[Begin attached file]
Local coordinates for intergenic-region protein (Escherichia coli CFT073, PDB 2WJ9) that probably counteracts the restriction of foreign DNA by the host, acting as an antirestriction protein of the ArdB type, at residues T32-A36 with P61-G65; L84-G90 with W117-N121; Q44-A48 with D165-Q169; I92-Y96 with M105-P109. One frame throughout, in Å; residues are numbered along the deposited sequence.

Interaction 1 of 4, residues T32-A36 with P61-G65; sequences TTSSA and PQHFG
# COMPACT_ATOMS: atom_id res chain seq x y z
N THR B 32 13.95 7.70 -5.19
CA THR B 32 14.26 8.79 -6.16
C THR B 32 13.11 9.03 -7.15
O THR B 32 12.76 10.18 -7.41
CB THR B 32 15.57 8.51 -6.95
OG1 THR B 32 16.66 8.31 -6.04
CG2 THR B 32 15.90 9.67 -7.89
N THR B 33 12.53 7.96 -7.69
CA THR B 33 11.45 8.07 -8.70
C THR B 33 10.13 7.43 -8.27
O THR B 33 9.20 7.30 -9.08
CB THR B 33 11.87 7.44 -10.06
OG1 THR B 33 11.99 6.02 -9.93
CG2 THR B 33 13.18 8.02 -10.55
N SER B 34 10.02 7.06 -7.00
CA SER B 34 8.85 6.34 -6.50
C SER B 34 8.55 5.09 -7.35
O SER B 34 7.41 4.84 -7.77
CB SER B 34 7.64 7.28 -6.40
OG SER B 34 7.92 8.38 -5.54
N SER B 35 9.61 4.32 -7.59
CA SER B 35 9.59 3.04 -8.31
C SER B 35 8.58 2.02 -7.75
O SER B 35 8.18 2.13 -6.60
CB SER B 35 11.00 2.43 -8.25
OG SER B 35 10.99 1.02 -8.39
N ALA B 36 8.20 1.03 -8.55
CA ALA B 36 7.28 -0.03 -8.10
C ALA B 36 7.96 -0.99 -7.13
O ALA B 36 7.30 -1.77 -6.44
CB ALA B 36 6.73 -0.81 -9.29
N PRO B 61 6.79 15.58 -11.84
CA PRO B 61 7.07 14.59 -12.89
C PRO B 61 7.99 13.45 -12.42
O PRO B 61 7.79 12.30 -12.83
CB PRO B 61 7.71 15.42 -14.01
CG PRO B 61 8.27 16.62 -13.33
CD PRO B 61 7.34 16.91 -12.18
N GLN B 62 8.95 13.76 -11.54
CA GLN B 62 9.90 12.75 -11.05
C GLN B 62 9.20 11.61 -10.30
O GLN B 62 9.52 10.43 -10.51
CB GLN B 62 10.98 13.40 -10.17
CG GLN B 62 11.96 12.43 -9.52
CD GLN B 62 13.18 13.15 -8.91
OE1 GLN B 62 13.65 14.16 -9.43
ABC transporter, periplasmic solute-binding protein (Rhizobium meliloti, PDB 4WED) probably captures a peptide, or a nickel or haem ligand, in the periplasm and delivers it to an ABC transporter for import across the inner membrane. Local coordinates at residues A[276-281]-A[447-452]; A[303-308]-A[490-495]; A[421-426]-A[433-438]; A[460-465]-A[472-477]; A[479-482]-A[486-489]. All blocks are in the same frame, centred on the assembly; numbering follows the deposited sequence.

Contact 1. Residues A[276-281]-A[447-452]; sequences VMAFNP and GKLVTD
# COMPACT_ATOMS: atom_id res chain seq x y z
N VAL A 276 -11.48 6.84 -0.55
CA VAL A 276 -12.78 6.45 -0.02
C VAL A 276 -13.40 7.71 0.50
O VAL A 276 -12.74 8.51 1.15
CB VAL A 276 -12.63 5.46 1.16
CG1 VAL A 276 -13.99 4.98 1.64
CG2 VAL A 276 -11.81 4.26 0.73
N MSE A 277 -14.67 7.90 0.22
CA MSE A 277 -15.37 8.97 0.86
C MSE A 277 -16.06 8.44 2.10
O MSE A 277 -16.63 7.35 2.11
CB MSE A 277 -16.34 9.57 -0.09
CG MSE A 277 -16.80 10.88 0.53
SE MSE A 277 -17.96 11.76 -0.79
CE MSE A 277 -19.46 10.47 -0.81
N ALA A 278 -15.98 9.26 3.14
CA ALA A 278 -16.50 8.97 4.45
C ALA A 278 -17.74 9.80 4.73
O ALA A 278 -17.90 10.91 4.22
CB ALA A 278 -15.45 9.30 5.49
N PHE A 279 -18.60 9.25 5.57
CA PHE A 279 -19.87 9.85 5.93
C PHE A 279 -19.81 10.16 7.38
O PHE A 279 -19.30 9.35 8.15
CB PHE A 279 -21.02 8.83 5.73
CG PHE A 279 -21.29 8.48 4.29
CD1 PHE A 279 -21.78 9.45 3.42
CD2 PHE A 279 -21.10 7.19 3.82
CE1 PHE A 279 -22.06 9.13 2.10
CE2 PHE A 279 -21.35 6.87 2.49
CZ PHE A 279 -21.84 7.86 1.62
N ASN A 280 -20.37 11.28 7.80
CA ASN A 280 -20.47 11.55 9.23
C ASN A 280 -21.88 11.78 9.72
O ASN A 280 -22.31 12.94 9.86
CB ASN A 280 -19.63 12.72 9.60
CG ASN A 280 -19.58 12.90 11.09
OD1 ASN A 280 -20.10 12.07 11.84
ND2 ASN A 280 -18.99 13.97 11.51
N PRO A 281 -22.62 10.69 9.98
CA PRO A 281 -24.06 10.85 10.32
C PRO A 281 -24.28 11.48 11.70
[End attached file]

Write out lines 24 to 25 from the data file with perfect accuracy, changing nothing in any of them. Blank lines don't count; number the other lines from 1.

N SER B 35 9.61 4.32 -7.59
CA SER B 35 9.59 3.04 -8.31